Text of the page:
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- Game: Dragon Quest IV: Chapter of the Chosen
- Reviewed Platform: Nintendo DS
- ESRB: E10+
- Developer: Square-Enix
- Publisher: Square-Enix
- Gameplay: A-
- Sound: B
- Replay Value: B
- Overall: A-
DRAGON QUEST IV (DS)
Classic Slime-fighting returns in a gorgeous remake of an oldie.
By Nadia Oxford
January 22, 2009
Dragon Quest IV: Chapters of the Chosen
Think back to the Time of Long-Ago. You had a Nintendo Entertainment System, right? It was a well-used machine that endured many years in your parents' chilled suburban basement. The door on the front end of the system couldn't close properly because you'd punched it after being knocked back into a pit by a pigeon in Ninja Gaiden.
Maybe you had a game called Dragon Warrior IV. The graphics were simple, but the story and the depth of the gameplay were ambitious. Characters were drawn together after acting out their pieces in separate chapters, eventually called together to take down an earth-shattering evil.
Maybe you traded this rare RPG adventure for a handful of pogs and regret it on stormy nights when you're kept awake with your thoughts.
Fear not. Square-Enix is giving you a chance to own and re-experience one of history's most beloved RPGs on the Nintendo DS. Dragon Quest IV is a significant upgrade from Dragon Warrior IV: for starters, the entire Dragon Warrior series reverted back to its original Japanese name, Dragon Quest, when Square-Enix wrestled the naming rights away from now-defunct TSR and got serious about reviving the franchise in the US.
Dragon Quest is a series that commands tremendous respect in Japan for reasons that are apparent through Dragon Quest IV: Chapters of the Chosen. The gameplay might initially seem a little dated to some: these days, it takes a lot of chutzpah to ask RPG fans to put up with random encounters and basic turn-based battles. And Dragon Quest IV is not apologetic about its roots. In fact, it demands you revel in them. The game's random battles are not sparse, nor are they forgiving.
But the battles move very quickly, provided you select the quickest battle speed in the options menu (do it), and they look and move gorgeously. Long-time Dragon Quest/Dragon Warrior fans will already be familiar with Dragon Quest IV's roster of enemies (designed by famous manga artist Akira Toriyama), and seeing them move is delightful. They don't just throw a punch or wave their hands to throw a fireball: they dance, they twist, they spit water and fire. In the case of the famous Dragon Quest mascot, the Slime, they fling themselves at the player. Hey, you do what you can when you have no arms or legs.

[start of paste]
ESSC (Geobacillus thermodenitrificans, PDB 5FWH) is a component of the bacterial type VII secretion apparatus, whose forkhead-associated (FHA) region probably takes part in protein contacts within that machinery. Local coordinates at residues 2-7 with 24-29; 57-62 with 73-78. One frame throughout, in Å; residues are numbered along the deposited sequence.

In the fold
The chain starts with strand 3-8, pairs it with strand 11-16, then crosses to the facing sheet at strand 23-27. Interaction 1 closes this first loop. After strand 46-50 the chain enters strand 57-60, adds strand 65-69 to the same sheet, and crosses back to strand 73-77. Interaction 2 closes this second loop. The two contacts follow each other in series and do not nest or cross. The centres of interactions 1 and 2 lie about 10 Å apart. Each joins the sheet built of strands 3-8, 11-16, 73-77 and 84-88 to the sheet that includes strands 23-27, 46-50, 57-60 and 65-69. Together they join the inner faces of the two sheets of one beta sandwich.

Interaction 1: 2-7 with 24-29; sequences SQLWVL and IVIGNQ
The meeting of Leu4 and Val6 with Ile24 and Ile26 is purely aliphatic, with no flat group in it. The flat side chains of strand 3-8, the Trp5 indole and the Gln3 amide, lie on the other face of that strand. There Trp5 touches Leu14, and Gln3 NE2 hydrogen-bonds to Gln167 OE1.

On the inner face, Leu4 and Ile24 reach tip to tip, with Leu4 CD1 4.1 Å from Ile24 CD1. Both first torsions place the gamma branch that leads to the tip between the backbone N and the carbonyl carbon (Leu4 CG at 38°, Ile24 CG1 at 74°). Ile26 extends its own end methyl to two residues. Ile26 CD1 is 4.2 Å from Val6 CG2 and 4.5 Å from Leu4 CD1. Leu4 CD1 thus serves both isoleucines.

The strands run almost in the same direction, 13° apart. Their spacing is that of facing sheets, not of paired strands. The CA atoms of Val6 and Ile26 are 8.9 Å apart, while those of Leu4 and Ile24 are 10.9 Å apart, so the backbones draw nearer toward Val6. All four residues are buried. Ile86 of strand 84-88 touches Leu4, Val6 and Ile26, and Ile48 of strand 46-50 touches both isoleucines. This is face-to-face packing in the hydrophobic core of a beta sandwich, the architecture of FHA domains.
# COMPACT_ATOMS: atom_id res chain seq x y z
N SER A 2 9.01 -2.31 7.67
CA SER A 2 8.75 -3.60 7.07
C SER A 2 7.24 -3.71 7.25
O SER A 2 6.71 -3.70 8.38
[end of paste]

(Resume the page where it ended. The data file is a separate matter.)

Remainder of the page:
The game's towns and caves are well-rendered, though the 3D takes on old structures makes it easy to miss doors and entrances. Fortunately, most of these areas can be turned around using the L and R buttons, giving you a full 360-degree view whenever it's needed. It's a satisfactory compromise that avoids frustrating the player, but still manages to preserve the charm of the original towns, dungeons and towers. The music is nicely composed, but tends to be repetitive. Overworld tunes reset after each random encounter, so you'll be hearing a lot of song beginnings but not nearly as many endings.
Character backgrounds and stories in the Dragon Quest series always tend to be a bit on the light side. There's a story in Dragon Quest IV that's worth following (though you might have a rough time getting around the characters' dialect), but the game is not as plot-driven as the Final Fantasy series. Ultimately, it's about good heroes fighting bad people. There isn't much grey in between.
Dragon Quest IV is well-aware of what it offers: a modern twist on an old-school RPG adventure that deserves to be experienced—or re-experienced, as the case may be. You might not digest it well if you were reared on more modern RPGs, but if you want to get a taste of the games your forebears loved, you could do far, far worse.